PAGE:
CCTV will be made compulsory in all animal slaughterhouses under new government plans announced today.
Michael Gove, the Environment Secretary, said that, from next spring, all abattoirs where live animals are present will be forced to install cameras in an attempt to clamp down on mistreatment.
The footage from the cameras will be accessible to official vets working for the Food Standards Agency, who will highlight cases in which animals have been poorly treated. Those responsible could then lose their license or face prosecution.
Slaughterhouses will have to give vets unrestricted access to the last 90 days of footage.
It follows a number of disturbing videos appearing online showing slaughterhouse staff abusing animals. Last year, footage obtained by The Independent showed the dirty and cramped conditions endured by hens on battery farms that supply major UK supermarkets.
Other videos, including a number filmed secretly by animals rights group Animal Aid, showed abattoir staff punching, kicking and stamping on animals and stubbing out cigarettes on pigs’ faces.
A number of major UK supermarkets already insist that all their meat and dairy suppliers have CCTV installed.
New legislation making cameras compulsory will be introduced early in 2018 and will come into force next spring, the Department for Environment, Food and Rural Affairs said. Owners of slaughterhouses will be given six months to comply with the new regulations.
It follows a month-long consultation with industry groups, animal welfare campaigners and members of the public that, ministers said, showed widespread support for the introduction of mandatory CCTV.
Ninety nine per cent of the 4,000 respondents gave their backing to the proposal, which was also included in the Conservatives’ manifesto at the last general election.
Announcing the plans, Mr Gove said: “We have some of the highest animal welfare standards in the world and want to cement our status as a global leader by continuing to raise the bar.
“The reaction to this consultation highlights the strength of feeling among the public that all animals should be treated with the utmost respect at all stages of life and be subject to the highest possible welfare standards.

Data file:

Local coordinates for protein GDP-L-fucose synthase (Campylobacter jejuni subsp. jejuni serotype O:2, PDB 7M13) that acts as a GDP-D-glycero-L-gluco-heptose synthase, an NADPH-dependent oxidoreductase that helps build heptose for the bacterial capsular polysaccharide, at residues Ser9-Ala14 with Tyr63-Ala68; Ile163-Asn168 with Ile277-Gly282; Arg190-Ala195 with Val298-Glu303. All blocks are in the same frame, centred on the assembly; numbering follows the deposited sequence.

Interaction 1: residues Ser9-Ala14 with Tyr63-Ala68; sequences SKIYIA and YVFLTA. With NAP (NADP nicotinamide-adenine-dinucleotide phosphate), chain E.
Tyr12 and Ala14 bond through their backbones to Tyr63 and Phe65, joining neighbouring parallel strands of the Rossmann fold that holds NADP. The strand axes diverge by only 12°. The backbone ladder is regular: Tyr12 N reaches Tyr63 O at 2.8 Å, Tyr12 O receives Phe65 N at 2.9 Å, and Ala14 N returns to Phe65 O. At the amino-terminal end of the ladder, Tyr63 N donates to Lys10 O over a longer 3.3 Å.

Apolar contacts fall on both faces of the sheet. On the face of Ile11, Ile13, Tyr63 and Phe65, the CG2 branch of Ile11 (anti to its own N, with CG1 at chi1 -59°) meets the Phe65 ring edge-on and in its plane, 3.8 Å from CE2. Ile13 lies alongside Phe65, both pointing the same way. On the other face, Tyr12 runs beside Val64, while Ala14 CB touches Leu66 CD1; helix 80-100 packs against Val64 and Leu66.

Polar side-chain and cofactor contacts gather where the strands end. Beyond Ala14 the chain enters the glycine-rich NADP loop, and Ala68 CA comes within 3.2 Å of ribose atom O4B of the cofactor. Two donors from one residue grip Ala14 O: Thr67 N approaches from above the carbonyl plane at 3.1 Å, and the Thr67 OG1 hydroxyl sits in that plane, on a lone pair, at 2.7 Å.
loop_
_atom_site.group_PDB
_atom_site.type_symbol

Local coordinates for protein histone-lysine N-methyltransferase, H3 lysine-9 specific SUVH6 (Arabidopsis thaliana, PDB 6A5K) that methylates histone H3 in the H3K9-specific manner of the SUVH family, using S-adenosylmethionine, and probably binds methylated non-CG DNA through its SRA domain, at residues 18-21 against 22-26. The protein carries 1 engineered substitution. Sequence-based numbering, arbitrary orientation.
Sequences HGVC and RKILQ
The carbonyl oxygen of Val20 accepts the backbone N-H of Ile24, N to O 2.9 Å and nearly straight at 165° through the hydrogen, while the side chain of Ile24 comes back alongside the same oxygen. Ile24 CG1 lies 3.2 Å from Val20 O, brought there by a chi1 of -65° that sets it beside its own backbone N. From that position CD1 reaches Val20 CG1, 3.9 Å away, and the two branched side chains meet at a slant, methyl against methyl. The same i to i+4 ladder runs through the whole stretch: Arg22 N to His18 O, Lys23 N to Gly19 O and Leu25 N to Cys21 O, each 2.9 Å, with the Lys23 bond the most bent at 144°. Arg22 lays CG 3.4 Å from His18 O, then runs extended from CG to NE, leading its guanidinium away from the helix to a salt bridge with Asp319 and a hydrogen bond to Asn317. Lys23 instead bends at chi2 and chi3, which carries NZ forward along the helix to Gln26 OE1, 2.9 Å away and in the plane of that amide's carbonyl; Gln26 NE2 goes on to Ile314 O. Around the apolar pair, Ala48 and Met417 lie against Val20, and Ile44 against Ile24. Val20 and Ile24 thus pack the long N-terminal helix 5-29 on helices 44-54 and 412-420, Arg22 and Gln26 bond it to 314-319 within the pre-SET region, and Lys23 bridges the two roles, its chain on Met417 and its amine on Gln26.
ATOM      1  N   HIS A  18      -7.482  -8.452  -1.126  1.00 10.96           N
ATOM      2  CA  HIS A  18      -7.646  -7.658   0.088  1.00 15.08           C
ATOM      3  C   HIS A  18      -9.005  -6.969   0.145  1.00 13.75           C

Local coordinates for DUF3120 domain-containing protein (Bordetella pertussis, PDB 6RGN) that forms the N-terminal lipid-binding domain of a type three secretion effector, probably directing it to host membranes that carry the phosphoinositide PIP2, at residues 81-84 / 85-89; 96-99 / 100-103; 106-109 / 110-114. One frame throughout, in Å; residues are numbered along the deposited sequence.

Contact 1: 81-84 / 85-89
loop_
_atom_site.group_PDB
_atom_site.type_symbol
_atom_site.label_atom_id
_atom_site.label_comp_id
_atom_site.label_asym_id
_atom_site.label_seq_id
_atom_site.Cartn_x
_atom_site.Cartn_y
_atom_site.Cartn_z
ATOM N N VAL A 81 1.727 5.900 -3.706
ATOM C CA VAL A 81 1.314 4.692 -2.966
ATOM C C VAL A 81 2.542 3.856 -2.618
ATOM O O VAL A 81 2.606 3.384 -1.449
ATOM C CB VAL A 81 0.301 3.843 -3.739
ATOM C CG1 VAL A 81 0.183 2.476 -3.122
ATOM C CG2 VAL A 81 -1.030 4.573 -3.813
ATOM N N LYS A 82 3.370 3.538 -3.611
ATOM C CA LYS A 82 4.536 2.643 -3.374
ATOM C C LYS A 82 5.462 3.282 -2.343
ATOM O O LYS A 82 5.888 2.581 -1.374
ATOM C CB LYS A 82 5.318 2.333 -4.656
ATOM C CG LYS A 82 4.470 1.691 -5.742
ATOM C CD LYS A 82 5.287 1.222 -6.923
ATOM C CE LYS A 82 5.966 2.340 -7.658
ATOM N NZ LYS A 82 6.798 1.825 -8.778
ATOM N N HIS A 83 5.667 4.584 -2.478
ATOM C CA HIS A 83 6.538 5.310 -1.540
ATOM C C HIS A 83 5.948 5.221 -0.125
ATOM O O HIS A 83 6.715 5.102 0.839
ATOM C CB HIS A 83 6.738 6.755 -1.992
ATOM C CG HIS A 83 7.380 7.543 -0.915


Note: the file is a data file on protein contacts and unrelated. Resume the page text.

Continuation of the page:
“These strong measures also provide a further demonstration to consumers around the world that as we leave the EU we continue to produce our food to the very highest standards.”
Animal welfare groups, many of which have been calling for compulsory CCTV for years, welcomed the change.
David Bowles, the RSPCA’s Head of Public Affairs, said: “This is a very welcome and crucial step towards introducing higher welfare right across the food chain.
“We applaud the Secretary of State for his steadfast and focused commitment to ensuring the highest possible animal welfare standards in the UK once we have left the EU.
“The RSPCA looks forward to seeing the details of the proposal as issues such as where the cameras will be located, footage quality and storage, and who can have access to it are essential to making the legislation meaningful.”
Heather Hancock, Chairman of the Food Standards Agency, said: “The Secretary of State’s decision to require CCTV in all slaughterhouses is a welcome step towards ensuring that animal welfare and hygiene standards are met across the meat industry.
“Last year, the FSA Board concluded that, without mandatory CCTV in slaughterhouses, we would see minimal further progress in businesses improving animal welfare or complying with official controls to protect public health.
“We look forward to working with the industry as CCTV plans are implemented, and to seeing public confidence rise as a result.”
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